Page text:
16 co-authored by this witness, and I would ask that it be
17 placed before him.
18 THE REGISTRAR: This is D154 and D154A for
19 the translation.
20 MR. HAYMAN:
21 Q. First of all, Major, is this a daily report
22 co-authored by you and an ECMM colleague dated November
23 11, 1993?
24 A. You asked the question to me?
25 JUDGE JORDA: Major, you were asked a
1question. If you don't mind, when you answer, please
2 look at the Judges. All right? Thank you.
3 Yes, Mr. Hayman asked you a question, if you
4 would be able to identify or to recognise this
5 document. Take your time.
6 A. Yes. It is an ECMM document, and my name is
7 under it, but I wasn't there at the time. I was on
8 leave. It is just a block in the computer, why my
9 name's there.
10 MR. HAYMAN:
11 Q. And in this report -- I apologise,
12 Mr. President. My microphone goes off periodically,
13 but I don't think it's a problem. I simply can turn it
14 back on.
15 In this report in paragraph 1(b) --
16 JUDGE JORDA: I can assure you that it's not
17 the President that's having an effect on your
19 MR. HAYMAN:
20 Q. In this report, is there, in paragraph 1(b),
21 can you add anything based on conversations with your
22 ECMM colleagues or otherwise to the statement as
23 follows. This is the fifth bullet point under
24 paragraph 1(b): "The big rumour in the streets of
25 Kiseljak is that Ivica Rajic, commander HVO Kiseljak,
1is not in command anymore, and for the time being
2 replaced by General Petkovic. The Croatian Press
3 stated that Rajic is sacked of his duties by order from
4 the Office of the President of the Croatian Republic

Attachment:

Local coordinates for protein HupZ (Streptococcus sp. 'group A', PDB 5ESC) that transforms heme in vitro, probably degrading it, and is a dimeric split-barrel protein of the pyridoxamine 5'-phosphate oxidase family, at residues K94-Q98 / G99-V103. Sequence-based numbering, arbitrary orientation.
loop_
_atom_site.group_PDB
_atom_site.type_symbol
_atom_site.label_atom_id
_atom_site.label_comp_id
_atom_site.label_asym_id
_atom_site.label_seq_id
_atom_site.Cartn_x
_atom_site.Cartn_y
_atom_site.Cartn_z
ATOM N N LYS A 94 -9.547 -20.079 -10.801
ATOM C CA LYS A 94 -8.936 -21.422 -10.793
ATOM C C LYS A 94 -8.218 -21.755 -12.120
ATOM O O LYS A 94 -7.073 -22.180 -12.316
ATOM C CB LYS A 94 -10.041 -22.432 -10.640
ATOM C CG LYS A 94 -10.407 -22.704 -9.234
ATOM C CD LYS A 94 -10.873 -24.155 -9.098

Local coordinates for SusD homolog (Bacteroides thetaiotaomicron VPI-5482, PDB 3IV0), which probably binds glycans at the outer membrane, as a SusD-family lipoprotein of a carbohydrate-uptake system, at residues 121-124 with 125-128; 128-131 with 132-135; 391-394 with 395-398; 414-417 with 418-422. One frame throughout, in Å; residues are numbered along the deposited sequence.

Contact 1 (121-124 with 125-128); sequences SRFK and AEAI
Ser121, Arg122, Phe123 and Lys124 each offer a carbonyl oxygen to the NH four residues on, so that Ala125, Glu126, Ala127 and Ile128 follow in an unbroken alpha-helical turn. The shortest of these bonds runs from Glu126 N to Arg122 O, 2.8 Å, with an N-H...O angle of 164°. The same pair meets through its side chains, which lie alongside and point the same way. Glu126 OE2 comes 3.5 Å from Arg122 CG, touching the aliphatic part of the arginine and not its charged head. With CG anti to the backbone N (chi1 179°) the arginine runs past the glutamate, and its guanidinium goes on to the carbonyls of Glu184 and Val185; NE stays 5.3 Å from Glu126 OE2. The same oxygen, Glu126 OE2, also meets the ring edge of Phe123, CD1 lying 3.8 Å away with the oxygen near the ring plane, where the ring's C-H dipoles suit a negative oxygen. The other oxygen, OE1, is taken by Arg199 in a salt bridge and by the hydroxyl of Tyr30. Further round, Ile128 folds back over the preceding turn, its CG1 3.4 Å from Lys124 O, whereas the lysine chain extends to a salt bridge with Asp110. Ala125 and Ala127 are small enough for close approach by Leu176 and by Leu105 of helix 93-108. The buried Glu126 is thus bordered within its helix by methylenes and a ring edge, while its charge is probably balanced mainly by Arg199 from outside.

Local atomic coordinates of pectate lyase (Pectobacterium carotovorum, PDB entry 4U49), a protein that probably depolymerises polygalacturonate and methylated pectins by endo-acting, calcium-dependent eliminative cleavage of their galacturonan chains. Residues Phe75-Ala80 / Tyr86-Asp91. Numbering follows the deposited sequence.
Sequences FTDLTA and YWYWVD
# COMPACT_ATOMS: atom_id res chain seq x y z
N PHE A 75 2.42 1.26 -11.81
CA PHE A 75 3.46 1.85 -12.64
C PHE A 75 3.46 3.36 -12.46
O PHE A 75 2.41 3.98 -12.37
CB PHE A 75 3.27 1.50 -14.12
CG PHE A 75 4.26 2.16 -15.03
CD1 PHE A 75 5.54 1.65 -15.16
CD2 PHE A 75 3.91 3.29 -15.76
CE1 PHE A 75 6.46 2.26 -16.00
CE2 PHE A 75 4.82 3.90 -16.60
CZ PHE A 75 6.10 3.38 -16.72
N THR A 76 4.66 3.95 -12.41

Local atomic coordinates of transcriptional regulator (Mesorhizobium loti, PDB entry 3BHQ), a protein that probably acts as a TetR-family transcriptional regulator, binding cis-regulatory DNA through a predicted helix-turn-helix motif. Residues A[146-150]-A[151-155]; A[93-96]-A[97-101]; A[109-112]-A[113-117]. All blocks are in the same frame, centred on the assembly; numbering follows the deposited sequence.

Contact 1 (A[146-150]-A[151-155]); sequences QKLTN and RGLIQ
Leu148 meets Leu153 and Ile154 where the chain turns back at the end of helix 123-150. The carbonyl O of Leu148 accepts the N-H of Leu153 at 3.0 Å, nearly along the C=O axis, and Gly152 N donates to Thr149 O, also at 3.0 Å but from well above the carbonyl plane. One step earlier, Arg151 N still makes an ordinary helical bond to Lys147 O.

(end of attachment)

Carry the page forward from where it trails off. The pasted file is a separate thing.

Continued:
5 Herceg-Bosna, Mate Boban, due to heavy condition of
6 defence of territory in Central Bosnia and co-relations
7 with UNHCR and UNPROFOR and the course of
8 investigations on responsibilities."
9 Major, can you add anything to that report?
10 A. Only that it's not something I reported, that
11 it is, as it says, a rumour in the streets, and
12 something about the Press. So I cannot add anything.
13 Q. Let me ask you if you have anything to add to
14 the passage at paragraph 7 of this same report on the
15 next page, which is a comment. First, let me add,
16 comments are the views of the author; is that what it
17 means in ECMM format, to have a comment?
18 A. That's correct.
19 Q. The comment reads as follows: "It is still
20 not clear what is going on in the Kiseljak area, but
21 the situation is tense. CANBAT advised everybody to be
22 escorted when moving into Kiseljak (this is a little
23 overdone). It seems that Rajic has been replaced
24 because of his attitude towards UNHCR last week. This
25 can cause another internal problem in Kiseljak since
1Rajic has a sort of a private army."
2 Do you have anything to add to that
3 statement, Major?
4 A. No. It's not my statement.
5 Q. Do you agree with it or do you disagree with
7 MR. CAYLEY: Objection.
8 A. I don't know.
9 MR. CAYLEY: Mr. President, defence counsel
10 is asking the witness, first of all, to comment on a
11 statement that he didn't even make, and then he's
12 asking him whether he agrees with it. He simply can't
13 be asked to give evidence in this fashion.
14 JUDGE JORDA: Objection sustained, especially
15 since the witness said that he didn't write it and that
16 his name is there only because of the computer. I
17 think that the witness has already answered,
18 Mr. Hayman. Please move to another question.
19 MR. HAYMAN:
20 Q. You described learning of threats made to, I
21 believe, UNHCR by Ivica Rajic. Can you describe those